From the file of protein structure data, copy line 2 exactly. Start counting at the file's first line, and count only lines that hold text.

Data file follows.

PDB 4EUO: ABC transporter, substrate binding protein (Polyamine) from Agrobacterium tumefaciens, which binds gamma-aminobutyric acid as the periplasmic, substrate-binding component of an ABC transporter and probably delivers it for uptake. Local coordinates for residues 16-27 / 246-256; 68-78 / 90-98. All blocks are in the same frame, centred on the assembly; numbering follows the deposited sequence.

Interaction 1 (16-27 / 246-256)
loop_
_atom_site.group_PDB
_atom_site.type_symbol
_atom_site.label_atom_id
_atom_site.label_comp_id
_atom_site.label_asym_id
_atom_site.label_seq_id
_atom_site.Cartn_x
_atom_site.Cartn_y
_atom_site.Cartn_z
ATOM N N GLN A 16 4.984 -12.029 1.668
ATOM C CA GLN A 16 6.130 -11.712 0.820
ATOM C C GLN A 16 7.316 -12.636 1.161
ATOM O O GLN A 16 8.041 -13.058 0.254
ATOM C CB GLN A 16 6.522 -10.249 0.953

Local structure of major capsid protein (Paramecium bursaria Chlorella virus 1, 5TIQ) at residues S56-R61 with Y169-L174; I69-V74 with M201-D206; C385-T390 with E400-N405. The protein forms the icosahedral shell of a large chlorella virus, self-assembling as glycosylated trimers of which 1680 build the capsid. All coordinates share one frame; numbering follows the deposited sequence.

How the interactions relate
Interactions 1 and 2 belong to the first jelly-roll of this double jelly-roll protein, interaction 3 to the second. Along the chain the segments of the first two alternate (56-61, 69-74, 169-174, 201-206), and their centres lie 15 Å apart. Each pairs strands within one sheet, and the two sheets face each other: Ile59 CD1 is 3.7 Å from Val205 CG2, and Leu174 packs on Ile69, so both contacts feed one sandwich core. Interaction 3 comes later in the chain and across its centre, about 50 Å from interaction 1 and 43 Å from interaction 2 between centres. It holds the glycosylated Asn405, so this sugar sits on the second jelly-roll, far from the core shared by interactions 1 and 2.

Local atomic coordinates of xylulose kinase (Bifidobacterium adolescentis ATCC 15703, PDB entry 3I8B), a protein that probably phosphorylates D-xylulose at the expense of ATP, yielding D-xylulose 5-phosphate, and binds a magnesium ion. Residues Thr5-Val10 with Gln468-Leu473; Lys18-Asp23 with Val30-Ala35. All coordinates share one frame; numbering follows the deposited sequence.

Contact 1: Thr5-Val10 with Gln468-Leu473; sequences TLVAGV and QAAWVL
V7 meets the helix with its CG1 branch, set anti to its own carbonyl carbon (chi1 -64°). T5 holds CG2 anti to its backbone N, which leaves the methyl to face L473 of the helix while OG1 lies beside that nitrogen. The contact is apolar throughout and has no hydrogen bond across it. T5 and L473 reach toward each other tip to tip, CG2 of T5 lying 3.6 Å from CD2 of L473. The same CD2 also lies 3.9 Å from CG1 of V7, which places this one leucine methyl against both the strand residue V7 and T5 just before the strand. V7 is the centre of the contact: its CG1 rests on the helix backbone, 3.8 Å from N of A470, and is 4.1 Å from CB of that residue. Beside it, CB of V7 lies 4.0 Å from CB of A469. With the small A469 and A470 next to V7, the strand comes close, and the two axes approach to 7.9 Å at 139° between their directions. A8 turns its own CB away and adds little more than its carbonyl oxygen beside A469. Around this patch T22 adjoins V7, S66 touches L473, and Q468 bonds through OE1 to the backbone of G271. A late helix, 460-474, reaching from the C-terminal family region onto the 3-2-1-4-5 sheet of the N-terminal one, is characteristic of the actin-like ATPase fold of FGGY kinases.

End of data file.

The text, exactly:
Interaction 1 (16-27 / 246-256)